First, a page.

The pawn on d6 fulfills an important function for Black as it holds the pawn on e5. However, the d5 square is weak by nature and will surely be in constant struggle on the part of both sides.



4. Passed Pawn 

It is the pawn that cannot be stopped by other rival pawns on their way to being promoted. This pawn can be very strong in endgames and can be a decisive advantage in many cases. On the other hand, in the middlegame, the passed pawn is not so strong since there are many pieces on the board and it cannot be advanced so easily. It is said that the square in front of a passed pawn is very important and usually both sides fight to control it.

The pawn on d5 is a passed and protected pawn, which in an endgame, is an almost decisive advantage. However, in the middlegame, it is a different picture, since the square in front of the pawn is a problem because it is generally weak, and we will have to find a way to control it so that the pawn can advance.



5. Hanging Pawns 

They are two connected pawns (of the same color) that do not have other pawns at the same side defending them. It is generally recommended that these pawns stay on the same rank so that they do not create weaknesses. Hanging pawns are stronger if they both manage to advance to the upper ranks as they restrict the mobility of the opponent’s pieces and increase our action.

The pawns on c4 and d4 are hanging pawns. They offer White two semi-open files, b, and e. Since both pawns are of the same rank, they control important center squares. However, the white pieces have to defend them and White should refrain from carelessly advancing one of them since, when that happens, one of them will be backward. And that would mean that the square in front of that backward pawn is a weakness.



6. Pawn Majority in the Center 

We say that we have a pawn majority in the center when we have more pawns in the center than our opponent. The side that has a central majority generally has an advantage on more central squares. Remember that the control of the center is one of the most important strategies.


In this diagram, White has a majority of pawns in the center, which is excellent since he controls more central squares and, therefore, restricts his opponent. However, he must be careful when advancing one of them. For example, advancing the pawn from e4 to e5 would constitute a mistake (unless it is justified for some other reason) since the d4-pawn would be backward in an open file and could be a target.


7. Pawn Majority in the Flank 

As its name says, it is when we have more pawns than our opponent on one of the flanks of the board. Usually, when this happens, we must advance our pawn majority to gain space and thus restrict our opponent’s pieces. This is known as a majority attack. Majority attacks usually work very well when one of our pawns has gained space (that is, it has crossed half the board) so that when the rest of the pawns advance, the mass of pawns acquires greater strength.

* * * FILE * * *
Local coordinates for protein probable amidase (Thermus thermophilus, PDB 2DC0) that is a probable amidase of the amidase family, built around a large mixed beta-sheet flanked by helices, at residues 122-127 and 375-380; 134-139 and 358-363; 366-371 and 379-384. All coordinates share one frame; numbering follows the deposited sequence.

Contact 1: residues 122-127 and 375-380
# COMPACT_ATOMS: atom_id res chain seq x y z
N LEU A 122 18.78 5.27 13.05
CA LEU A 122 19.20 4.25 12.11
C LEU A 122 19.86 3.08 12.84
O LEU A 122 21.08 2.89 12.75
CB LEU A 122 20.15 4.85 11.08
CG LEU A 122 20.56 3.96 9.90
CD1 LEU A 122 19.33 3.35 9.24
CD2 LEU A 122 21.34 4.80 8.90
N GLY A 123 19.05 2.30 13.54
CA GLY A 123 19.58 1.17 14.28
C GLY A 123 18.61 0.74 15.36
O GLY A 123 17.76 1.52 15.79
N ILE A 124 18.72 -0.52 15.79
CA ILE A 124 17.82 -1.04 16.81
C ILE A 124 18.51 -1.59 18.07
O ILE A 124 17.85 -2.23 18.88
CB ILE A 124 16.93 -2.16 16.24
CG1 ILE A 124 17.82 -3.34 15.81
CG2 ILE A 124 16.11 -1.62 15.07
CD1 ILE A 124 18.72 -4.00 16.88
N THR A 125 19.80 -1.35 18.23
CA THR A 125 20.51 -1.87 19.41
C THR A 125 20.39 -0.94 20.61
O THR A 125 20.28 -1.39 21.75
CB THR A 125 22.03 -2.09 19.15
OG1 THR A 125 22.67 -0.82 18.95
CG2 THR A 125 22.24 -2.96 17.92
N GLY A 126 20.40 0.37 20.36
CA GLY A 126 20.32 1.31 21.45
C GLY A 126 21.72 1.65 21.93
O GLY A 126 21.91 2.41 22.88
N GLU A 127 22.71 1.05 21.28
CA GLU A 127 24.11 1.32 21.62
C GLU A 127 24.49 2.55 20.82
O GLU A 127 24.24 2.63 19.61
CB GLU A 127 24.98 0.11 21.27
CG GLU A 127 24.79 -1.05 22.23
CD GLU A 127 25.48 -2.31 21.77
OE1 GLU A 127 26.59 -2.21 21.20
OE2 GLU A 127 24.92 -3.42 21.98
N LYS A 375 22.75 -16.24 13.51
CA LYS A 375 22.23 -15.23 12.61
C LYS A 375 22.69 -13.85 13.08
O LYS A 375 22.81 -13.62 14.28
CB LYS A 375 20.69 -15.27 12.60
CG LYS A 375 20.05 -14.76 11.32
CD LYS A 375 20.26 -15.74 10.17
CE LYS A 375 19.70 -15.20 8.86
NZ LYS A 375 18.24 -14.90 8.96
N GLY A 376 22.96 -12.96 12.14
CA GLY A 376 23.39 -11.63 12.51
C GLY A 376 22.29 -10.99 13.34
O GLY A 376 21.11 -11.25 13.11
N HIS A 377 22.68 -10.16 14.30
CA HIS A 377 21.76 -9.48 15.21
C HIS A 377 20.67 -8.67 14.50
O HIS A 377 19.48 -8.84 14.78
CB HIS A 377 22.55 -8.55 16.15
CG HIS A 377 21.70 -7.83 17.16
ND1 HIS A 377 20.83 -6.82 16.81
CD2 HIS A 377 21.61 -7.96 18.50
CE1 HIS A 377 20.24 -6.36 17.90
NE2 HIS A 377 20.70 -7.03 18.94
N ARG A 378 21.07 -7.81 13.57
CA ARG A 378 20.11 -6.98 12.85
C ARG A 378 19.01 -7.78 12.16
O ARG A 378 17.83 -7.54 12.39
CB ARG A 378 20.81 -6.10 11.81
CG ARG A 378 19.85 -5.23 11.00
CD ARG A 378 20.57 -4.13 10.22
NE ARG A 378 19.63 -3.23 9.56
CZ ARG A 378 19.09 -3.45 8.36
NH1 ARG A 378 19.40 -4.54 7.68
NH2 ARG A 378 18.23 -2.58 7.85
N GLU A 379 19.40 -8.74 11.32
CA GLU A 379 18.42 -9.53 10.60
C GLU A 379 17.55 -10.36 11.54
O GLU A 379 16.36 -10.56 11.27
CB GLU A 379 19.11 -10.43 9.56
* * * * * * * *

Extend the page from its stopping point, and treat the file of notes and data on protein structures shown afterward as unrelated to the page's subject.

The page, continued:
White’s pawn majority (a3, b4, and c5) limits Black’s pawn minority (a7 and b7). Although it is true that Black also has a majority of pawns on the other flank, it is not advanced. So, White could seek to win the initiative by advancing his pawns on the queenside.



8. Pawn Minority in the Flank

It is the opposite case of the previous point. It is when we have fewer pawns than our opponent on one of the flanks. However, depending on the position, this does not necessarily mean something negative. The minority attack is a typical attack that occurs in the Sicilian Defense, in which both sides attack with their pawn minority on their corresponding flank. The idea of this attack is to destabilize the center.

The a6-b5 pawn minority is typical of the Sicilian. The diagram shows a typical structure of the Sicilian Najdorf, in which Black, through his minority advance, attempts to destabilize White’s e4-pawn. Normally, in this type of position, there is a white knight on c3. Therefore, using the b5 move for Black, he seeks to play b4 to gain tempo by attacking the knight. Black usually attacks with b4, Bb7, and Nf6.


Conclusion to Pawn Structures

The study of pawn structures can be the key to taking your chess to the next level. Understanding pawn structures is vital to understanding the positional play. Among the benefits of studying pawn structures I can mention:

1. It helps you know which direction the game should go.
2. It is often the key to knowing the right plan.
3. It saves you time in the game by having to calculate fewer variations.
4. It improves your game vision,
5. It can save you from losing a game.

If you want to continue improving your chess, specifically to learn more about the concepts of the middlegame, I recommend you to watch the following video.


I hope you enjoy reading this blog post.

If you want GM Igor Smirnov to help you get better at chess, watch this Masterclass.

Free Training

Swipe Up to Get Better at Chess!
How Do GMs Find the Best Moves? Improve FASTER at Chess
Watch Now